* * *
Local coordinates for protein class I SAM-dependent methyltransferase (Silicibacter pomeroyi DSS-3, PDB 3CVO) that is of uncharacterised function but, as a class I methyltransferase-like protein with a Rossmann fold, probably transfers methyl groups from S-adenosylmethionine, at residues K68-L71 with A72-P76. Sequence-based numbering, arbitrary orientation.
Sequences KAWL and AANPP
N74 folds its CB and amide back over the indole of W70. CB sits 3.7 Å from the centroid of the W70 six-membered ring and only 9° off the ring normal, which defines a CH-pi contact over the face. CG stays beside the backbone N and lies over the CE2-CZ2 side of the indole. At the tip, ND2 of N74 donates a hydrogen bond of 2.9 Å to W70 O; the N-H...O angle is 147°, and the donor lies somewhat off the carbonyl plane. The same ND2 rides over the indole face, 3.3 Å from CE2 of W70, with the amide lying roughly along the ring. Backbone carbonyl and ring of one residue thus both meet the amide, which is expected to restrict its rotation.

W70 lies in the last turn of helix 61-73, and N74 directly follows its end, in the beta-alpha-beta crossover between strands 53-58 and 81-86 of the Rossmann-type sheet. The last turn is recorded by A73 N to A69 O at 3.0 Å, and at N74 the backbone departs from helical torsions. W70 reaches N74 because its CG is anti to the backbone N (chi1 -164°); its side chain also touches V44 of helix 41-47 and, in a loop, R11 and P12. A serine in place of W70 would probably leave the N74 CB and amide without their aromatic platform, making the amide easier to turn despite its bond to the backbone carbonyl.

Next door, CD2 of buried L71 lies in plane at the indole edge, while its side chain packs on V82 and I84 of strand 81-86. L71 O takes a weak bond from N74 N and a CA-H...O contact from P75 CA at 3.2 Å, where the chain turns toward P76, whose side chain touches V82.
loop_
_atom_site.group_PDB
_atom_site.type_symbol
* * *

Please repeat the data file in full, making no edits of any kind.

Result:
Local coordinates for protein class I SAM-dependent methyltransferase (Silicibacter pomeroyi DSS-3, PDB 3CVO) that is of uncharacterised function but, as a class I methyltransferase-like protein with a Rossmann fold, probably transfers methyl groups from S-adenosylmethionine, at residues K68-L71 with A72-P76. Sequence-based numbering, arbitrary orientation.
Sequences KAWL and AANPP
N74 folds its CB and amide back over the indole of W70. CB sits 3.7 Å from the centroid of the W70 six-membered ring and only 9° off the ring normal, which defines a CH-pi contact over the face. CG stays beside the backbone N and lies over the CE2-CZ2 side of the indole. At the tip, ND2 of N74 donates a hydrogen bond of 2.9 Å to W70 O; the N-H...O angle is 147°, and the donor lies somewhat off the carbonyl plane. The same ND2 rides over the indole face, 3.3 Å from CE2 of W70, with the amide lying roughly along the ring. Backbone carbonyl and ring of one residue thus both meet the amide, which is expected to restrict its rotation.

W70 lies in the last turn of helix 61-73, and N74 directly follows its end, in the beta-alpha-beta crossover between strands 53-58 and 81-86 of the Rossmann-type sheet. The last turn is recorded by A73 N to A69 O at 3.0 Å, and at N74 the backbone departs from helical torsions. W70 reaches N74 because its CG is anti to the backbone N (chi1 -164°); its side chain also touches V44 of helix 41-47 and, in a loop, R11 and P12. A serine in place of W70 would probably leave the N74 CB and amide without their aromatic platform, making the amide easier to turn despite its bond to the backbone carbonyl.

Next door, CD2 of buried L71 lies in plane at the indole edge, while its side chain packs on V82 and I84 of strand 81-86. L71 O takes a weak bond from N74 N and a CA-H...O contact from P75 CA at 3.2 Å, where the chain turns toward P76, whose side chain touches V82.
loop_
_atom_site.group_PDB
_atom_site.type_symbol